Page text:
‘Shazam!’ review: Another home run for DCEU

David F. Sandberg’s ‘Shazam!’ is an ode to all those kids (and kids at heart) who have wild dreams of becoming a superhero.

It seems that DC Extended Universe really takes these two constructive criticisms to heart: 1.) Most of their movies are too dark and brooding; and 2.) There are no shortcuts in finding both commercial and critical success for ensemble films (ehem, Justice League), other than banking first on stand-alone origins. Coming after Wonder Woman and Aquaman – two origin films that use a lighter approach compared to Zack Snyder’s style, Shazam! turns out to be the most amusing and most family friendly DCEU offering to date. Oddly enough, it features the best aspects of a Marvel film: the maturity that comes with great responsibility in Spider-Man, the groundedness and familial bond in Ant-Man and the meta-humor of a PG-13 Deadpool. Who would’ve taught that such combination can be a key to combat superhero fatigue?

In it, an orphan teenage boy named Billy Batson (Asher Angel) gains the ability to transform into an adult superhero (Zachary Levi) upon uttering the titular incantation. Technically, the premise sets up to saving the world (again), but when you’re a kid who’s bestowed with a full spectrum of superpowers, do you go on and do it immediately? Of course not. You get to have some fun first. The best thing about Shazam! is that it’s buoyant, innocent and unpretentious in nature. At its centerpiece is a hilarious montage of Billy, along with his geeky friend Freddy (Jack Dylan Grazer), testing out his newly acquired powers in a series of YouTube videos – all set to the tune of Queen’s “Don’t Stop Me Now.” If you’re that kid who has (or once had) a wild dream of becoming a superhero, I can guarantee that you’ll be “having such a good time” here.

Fun fact! SHAZAM is an acronym that stands for the wisdom of Solomon, the strength of Hercules, the stamina of Atlas, the power of Zeus, the courage of Achilles and the speed of Mercury.

Channeling the enthusiasm of a thrilled teenager, Zachary Levi (of Chuck TV series) is a perfect fit in this role. Most viewers are quick to judge on how downright cheesy his costume looks and it’s quite true – his red spandex suit pops like a sore thumb, his cape looks like a tablecloth, his physique seems slightly over-inflated, and his hair is ridiculously dark and lacquered. But the film quickly tells what we are clearly missing in that presumption – Shazam has to look that way for he is the embodiment of a superhero in a kid’s eyes. Levi is an electrifying and magnetic movie star who fully owns the absurdity of his act. By now, I’m expecting that Shazam! will skyrocket his movie career, much like what Guardians of the Galaxy did for former TV star Chris Pratt.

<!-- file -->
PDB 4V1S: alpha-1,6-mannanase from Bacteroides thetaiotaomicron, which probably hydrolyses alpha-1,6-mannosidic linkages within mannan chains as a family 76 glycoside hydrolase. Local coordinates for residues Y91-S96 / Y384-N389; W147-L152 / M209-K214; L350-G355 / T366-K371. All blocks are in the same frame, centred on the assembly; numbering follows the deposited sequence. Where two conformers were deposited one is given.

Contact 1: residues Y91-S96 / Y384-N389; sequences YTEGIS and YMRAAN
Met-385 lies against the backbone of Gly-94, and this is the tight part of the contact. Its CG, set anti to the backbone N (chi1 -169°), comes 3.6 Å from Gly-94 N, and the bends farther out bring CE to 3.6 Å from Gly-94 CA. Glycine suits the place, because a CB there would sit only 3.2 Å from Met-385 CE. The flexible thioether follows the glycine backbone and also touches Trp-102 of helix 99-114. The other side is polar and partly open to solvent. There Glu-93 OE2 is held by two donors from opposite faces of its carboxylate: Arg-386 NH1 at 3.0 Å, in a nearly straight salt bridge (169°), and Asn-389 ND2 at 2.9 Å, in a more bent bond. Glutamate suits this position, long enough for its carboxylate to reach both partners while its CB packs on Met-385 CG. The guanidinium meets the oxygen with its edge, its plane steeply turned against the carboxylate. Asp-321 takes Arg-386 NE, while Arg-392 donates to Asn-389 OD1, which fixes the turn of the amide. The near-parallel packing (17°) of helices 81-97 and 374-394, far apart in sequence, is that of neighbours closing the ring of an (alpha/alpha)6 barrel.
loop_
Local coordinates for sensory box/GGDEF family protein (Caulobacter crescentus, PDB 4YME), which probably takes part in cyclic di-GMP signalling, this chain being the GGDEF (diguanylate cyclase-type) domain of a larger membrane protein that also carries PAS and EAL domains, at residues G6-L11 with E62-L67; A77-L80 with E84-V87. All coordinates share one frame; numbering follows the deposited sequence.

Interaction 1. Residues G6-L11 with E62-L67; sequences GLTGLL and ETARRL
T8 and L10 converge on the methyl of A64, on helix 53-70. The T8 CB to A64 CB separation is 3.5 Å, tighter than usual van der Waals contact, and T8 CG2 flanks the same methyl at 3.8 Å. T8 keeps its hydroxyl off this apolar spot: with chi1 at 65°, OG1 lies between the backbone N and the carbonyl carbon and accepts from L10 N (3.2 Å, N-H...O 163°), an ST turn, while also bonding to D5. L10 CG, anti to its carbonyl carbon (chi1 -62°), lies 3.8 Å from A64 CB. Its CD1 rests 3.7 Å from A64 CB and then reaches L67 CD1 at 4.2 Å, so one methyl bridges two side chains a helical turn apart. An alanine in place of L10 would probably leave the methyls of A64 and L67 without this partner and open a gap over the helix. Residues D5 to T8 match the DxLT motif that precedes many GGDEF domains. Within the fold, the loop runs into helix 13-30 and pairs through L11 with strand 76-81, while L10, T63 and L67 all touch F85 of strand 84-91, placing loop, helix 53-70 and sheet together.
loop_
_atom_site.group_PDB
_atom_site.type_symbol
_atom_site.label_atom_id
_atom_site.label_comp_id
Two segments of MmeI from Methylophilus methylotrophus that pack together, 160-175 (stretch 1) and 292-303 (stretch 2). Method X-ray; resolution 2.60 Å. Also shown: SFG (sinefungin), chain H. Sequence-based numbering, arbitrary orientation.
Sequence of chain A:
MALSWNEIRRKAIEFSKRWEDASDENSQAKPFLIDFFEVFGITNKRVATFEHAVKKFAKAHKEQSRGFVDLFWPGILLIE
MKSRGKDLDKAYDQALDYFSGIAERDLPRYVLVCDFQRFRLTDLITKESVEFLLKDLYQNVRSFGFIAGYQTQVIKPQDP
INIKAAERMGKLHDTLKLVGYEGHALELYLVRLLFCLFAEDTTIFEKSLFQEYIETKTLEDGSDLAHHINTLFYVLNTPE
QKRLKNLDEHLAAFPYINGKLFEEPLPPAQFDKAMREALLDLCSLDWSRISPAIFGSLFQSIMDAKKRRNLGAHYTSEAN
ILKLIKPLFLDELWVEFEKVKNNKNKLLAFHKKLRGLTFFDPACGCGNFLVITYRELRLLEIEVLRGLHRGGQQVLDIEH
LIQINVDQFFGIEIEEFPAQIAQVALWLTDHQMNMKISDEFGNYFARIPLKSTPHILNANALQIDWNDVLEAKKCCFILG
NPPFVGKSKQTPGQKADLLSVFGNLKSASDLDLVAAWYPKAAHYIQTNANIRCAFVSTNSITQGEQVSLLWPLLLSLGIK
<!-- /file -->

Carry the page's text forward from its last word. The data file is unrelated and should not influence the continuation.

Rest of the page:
Showing off Superman’s crushed bullet: Billy Batson (Asher Angel) and Freddy (Jack Dylan Grazer) in ‘Shazam’

Also, thanks to IT’s casting discovery, Jack Dylan Grazer is sensational here. Freddy never gets defined by his disability alone, rather he’s a snarky idealist who has deep scars to hide. The heart here rests in Grazer’s natural and irresistible rapport with both Levi and Asher Angel. Likewise, Angel’s Billy, despite being a slightly morally ambiguous child, is an appealing and root-able protagonist. The rest of his foster siblings are also memorable enough to elevate from mere background characters. As they band together to stop the threats against their family, the mission feels deeply personal. Saving the world refreshingly seems like a side objective now.

Billy’s foster family (L-R): Jovan Armand (Pedro), Ian Chen (Eugene), Zachary Levi (Shazam/Billy), Jack Dylan Grazer (Freddy), Faith Herman (Darla) and Grace Fulton (Mary).

Director David F. Sanderg, whose previous works include Lights Out and Annabelle: Creation, uses his horror sensibilities to bring out the film’s nightmarish themes into fruition. Sometimes his propensity for terror escalates to a fault: for a PG-13 film, there are shockingly violent scenes here and the monsters (a.k.a. The Seven Deadly Sins) can be terrifying for younger audiences. Leading these grotesque looking minions is Dr. Thaddeus Sivana (Mark Strong), a misunderstood kid with daddy issues himself. He’s also into world domination, but the film paints him more than a standard cardboard villain by rooting his motivations to a childhood traumatic experience. Strong brings pathos and a sense of wounded vulnerability to the character.

Dr. Thaddeus Sivana (Mark Strong) harnesses the power of the Rock of Eternity.

While Shazam! has plenty of fantastical action and visual gags, it also has a lot of heartfelt stuff to say on the notion of family and friendship – that such bond isn’t predicated by blood alone. In a time where Billy feels lost and alone, he finds solace in the company of a foster family who wholeheartedly accepts his flaws. He thinks that his journey is about finding her biological mom but along the way he is set up to profound realizations of acceptance and forgiveness. It’s heartbreaking and uplifting at the same time.

Flight test: Zachary Levi and Jack Dylan Grazer in ‘Shazam’

With its bouncy pacing, goofy yet poignant theme, and a story that plays on an eye level, Shazam! is a solid step towards DCEU’s new direction. It serves as a powerful reminder that superheroes are created first and foremost for kids – that they should reflect their values, aspirations and wonder without the need to dumb down the narrative. It encapsulates the comic spirit – heart, humor and heroism. What a lightning bolt of joy.

4.5 out of 5 stars
Directed by David F. Sandberg and written by Henry Gayden and Darren Lemke, ‘Shazam!’ stars Zachary Levi, Mark Strong, Asher Angel, Jack Dylan Grazer, Djimon Hounsou, Grace Fulton, Ian Chen, Jovan Armand, Faithe Herman, Cooper Andrews and Marta Milans. Characters based from DC Comics. Run time: 132 minutes.

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